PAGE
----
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Florence Rice Hitchcock and the Theory of the Soft Earth
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“Some historians think they are able to write about their long departed chosen subjects from the point of view of contemporary witnesses, in the spirit of time long past. I know I have no such powers, and my view is perforce from the present, based on my position and experience in this world.”
Henry Paul, “It Began with a Stone”

Florence Rice Hitchcock and the Theory of the Soft Earth explores ideas of interconnectedness and indeterminacy through the story of Florence Rice Hitchcock, a nineteenth-century geologist who has visions of twentieth-century science. In 2002, during renovations at Harvard University’s Museum of Natural History, a small wooden box was found in the closet of a storage room. The box contained letters and diaries written by Florence Rice Hitchcock, a relatively unknown geologist active in the mid-nineteenth century. Hitchcock is remembered for being one of the first women to receive a PhD in Geology in the U.S., but the discovery of her diaries has shed light on a previously unknown aspect of her personal interests and studies. In her public work and writings, she was concerned with the concrete, empirical evidence typical of nineteenth-century geologic study, but her diaries tell of a fantastic dream life and lifelong commitment to the development of an unpublished theory based on these dreams, which she called the “theory of the soft earth.”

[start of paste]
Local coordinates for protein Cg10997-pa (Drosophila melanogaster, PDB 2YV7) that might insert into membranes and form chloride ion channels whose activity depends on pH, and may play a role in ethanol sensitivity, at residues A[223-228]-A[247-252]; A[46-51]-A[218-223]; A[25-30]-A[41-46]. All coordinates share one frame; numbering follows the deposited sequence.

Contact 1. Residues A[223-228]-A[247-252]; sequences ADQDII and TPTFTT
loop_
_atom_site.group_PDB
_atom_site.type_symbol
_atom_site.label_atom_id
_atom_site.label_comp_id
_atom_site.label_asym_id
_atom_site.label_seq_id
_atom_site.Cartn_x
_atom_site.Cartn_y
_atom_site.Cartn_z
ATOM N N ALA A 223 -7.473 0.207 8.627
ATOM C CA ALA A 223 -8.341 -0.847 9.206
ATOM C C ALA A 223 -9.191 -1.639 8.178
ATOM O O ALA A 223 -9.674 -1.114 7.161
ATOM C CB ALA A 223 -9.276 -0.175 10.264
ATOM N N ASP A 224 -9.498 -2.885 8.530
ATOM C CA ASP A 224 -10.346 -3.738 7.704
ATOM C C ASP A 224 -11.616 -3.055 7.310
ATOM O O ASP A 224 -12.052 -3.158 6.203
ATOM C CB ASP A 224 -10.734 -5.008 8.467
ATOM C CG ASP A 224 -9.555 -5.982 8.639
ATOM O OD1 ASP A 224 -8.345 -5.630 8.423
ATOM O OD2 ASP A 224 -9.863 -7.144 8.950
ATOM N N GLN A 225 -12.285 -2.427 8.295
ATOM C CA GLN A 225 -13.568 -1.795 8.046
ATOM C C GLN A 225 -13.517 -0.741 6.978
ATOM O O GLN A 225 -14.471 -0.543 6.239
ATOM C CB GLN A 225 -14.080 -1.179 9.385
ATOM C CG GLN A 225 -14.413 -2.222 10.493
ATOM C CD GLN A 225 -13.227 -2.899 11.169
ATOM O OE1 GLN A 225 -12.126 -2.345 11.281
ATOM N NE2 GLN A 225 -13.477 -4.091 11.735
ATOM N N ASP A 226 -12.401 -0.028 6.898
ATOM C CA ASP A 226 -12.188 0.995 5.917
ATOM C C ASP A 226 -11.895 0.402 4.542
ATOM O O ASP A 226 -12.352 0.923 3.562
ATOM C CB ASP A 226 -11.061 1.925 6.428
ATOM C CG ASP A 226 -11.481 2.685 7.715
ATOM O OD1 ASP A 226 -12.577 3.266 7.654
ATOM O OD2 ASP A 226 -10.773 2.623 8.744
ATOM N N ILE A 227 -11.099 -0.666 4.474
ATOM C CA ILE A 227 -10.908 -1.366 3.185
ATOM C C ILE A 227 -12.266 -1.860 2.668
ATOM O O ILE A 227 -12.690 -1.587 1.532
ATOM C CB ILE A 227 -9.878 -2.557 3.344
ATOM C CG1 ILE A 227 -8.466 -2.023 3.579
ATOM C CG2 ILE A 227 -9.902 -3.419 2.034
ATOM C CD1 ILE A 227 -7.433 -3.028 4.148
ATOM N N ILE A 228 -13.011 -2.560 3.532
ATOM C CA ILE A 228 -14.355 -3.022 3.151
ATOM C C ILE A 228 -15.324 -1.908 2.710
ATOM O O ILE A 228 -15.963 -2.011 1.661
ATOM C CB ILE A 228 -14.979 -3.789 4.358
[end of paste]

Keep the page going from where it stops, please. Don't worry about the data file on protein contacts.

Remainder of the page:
Embedded in this biographical story is an idiosyncratic, queered history of scientific thinking from the Enlightenment through the late twentieth century, the evolving understanding of the role of uncertainty in how the universe functions, and the effects of humans on the earth and other species.

Created with and performed by Candice Salyers.

Subjects:
Geologists
Imaginary biography
Chaotic behavior in systems
Quantum cosmology
Transcendentalists (New England)